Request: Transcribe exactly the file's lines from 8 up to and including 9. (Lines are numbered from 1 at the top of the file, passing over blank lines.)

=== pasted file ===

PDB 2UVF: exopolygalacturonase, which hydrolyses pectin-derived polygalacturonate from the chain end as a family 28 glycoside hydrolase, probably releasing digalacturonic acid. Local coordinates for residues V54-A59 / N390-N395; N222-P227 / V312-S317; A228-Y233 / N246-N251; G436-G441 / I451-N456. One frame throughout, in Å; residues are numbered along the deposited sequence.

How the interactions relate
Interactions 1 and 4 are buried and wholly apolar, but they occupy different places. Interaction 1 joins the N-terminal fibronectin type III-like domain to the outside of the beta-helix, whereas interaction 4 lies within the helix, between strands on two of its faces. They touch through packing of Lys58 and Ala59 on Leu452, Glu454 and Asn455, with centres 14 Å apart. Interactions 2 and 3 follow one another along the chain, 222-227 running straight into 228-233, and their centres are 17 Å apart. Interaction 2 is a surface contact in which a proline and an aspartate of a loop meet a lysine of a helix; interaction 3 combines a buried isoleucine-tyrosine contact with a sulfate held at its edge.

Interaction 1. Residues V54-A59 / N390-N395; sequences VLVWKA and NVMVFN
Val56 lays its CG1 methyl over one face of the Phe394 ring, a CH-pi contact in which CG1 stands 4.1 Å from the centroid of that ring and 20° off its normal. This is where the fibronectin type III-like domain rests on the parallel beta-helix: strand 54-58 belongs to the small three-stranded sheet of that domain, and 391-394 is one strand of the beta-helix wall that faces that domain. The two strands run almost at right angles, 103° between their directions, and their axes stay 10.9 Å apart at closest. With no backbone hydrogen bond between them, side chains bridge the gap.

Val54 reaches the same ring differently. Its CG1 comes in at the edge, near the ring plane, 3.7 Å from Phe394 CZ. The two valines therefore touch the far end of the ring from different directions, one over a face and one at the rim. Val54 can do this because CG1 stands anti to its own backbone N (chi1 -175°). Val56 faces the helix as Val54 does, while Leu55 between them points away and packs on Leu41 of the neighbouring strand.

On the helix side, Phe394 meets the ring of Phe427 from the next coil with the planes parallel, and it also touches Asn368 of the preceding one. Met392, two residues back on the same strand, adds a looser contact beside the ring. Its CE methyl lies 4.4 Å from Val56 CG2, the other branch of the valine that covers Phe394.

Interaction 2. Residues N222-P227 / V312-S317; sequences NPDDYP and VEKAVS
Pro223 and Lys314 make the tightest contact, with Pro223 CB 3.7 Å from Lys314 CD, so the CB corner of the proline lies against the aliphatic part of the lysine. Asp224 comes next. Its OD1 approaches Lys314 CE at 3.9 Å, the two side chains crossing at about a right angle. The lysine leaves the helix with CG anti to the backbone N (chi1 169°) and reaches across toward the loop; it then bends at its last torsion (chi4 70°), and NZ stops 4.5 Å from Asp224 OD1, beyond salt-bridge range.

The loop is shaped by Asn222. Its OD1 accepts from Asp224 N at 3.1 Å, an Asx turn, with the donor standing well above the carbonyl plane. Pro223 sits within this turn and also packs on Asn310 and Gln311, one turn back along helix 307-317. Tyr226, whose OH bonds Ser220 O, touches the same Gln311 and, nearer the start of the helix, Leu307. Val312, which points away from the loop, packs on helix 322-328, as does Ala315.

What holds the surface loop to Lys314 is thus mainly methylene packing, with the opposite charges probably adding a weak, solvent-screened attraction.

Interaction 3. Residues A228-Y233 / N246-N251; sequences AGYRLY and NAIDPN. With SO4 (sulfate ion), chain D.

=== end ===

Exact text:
Interaction 2. Residues N222-P227 / V312-S317; sequences NPDDYP and VEKAVS
Pro223 and Lys314 make the tightest contact, with Pro223 CB 3.7 Å from Lys314 CD, so the CB corner of the proline lies against the aliphatic part of the lysine. Asp224 comes next. Its OD1 approaches Lys314 CE at 3.9 Å, the two side chains crossing at about a right angle. The lysine leaves the helix with CG anti to the backbone N (chi1 169°) and reaches across toward the loop; it then bends at its last torsion (chi4 70°), and NZ stops 4.5 Å from Asp224 OD1, beyond salt-bridge range.